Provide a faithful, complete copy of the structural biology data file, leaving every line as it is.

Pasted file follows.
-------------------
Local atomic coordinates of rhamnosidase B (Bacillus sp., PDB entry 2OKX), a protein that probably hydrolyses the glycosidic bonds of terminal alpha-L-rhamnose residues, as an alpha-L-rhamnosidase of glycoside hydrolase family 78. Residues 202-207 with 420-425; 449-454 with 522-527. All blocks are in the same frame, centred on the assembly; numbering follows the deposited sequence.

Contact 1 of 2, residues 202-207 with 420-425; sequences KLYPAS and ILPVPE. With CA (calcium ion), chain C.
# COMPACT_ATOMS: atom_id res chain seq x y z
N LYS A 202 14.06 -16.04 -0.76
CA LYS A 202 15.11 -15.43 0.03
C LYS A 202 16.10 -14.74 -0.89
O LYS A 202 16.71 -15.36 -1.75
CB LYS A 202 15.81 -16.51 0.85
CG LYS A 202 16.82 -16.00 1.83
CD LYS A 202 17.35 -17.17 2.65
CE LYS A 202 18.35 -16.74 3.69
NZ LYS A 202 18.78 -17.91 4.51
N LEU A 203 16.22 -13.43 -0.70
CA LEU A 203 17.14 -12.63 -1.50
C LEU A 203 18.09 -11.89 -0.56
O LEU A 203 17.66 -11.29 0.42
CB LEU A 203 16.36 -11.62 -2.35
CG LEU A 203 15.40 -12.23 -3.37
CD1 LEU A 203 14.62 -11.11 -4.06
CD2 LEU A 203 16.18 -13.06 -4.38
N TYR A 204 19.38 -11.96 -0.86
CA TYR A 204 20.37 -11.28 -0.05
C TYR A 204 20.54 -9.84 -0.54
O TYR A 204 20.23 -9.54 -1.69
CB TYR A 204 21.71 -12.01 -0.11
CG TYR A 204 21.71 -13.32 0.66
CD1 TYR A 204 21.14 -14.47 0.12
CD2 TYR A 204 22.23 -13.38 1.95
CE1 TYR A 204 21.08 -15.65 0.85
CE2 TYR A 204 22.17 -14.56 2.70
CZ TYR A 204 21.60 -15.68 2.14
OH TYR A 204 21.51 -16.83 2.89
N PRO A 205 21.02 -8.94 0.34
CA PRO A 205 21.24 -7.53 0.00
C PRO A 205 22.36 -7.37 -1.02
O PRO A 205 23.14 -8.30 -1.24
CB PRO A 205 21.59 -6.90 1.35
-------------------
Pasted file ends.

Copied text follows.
Local atomic coordinates of rhamnosidase B (Bacillus sp., PDB entry 2OKX), a protein that probably hydrolyses the glycosidic bonds of terminal alpha-L-rhamnose residues, as an alpha-L-rhamnosidase of glycoside hydrolase family 78. Residues 202-207 with 420-425; 449-454 with 522-527. All blocks are in the same frame, centred on the assembly; numbering follows the deposited sequence.

Contact 1 of 2, residues 202-207 with 420-425; sequences KLYPAS and ILPVPE. With CA (calcium ion), chain C.
# COMPACT_ATOMS: atom_id res chain seq x y z
N LYS A 202 14.06 -16.04 -0.76
CA LYS A 202 15.11 -15.43 0.03
C LYS A 202 16.10 -14.74 -0.89
O LYS A 202 16.71 -15.36 -1.75
CB LYS A 202 15.81 -16.51 0.85
CG LYS A 202 16.82 -16.00 1.83
CD LYS A 202 17.35 -17.17 2.65
CE LYS A 202 18.35 -16.74 3.69
NZ LYS A 202 18.78 -17.91 4.51
N LEU A 203 16.22 -13.43 -0.70
CA LEU A 203 17.14 -12.63 -1.50
C LEU A 203 18.09 -11.89 -0.56
O LEU A 203 17.66 -11.29 0.42
CB LEU A 203 16.36 -11.62 -2.35
CG LEU A 203 15.40 -12.23 -3.37
CD1 LEU A 203 14.62 -11.11 -4.06
CD2 LEU A 203 16.18 -13.06 -4.38
N TYR A 204 19.38 -11.96 -0.86
CA TYR A 204 20.37 -11.28 -0.05
C TYR A 204 20.54 -9.84 -0.54
O TYR A 204 20.23 -9.54 -1.69
CB TYR A 204 21.71 -12.01 -0.11
CG TYR A 204 21.71 -13.32 0.66
CD1 TYR A 204 21.14 -14.47 0.12
CD2 TYR A 204 22.23 -13.38 1.95
CE1 TYR A 204 21.08 -15.65 0.85
CE2 TYR A 204 22.17 -14.56 2.70
CZ TYR A 204 21.60 -15.68 2.14
OH TYR A 204 21.51 -16.83 2.89
N PRO A 205 21.02 -8.94 0.34
CA PRO A 205 21.24 -7.53 0.00
C PRO A 205 22.36 -7.37 -1.02
O PRO A 205 23.14 -8.30 -1.24
CB PRO A 205 21.59 -6.90 1.35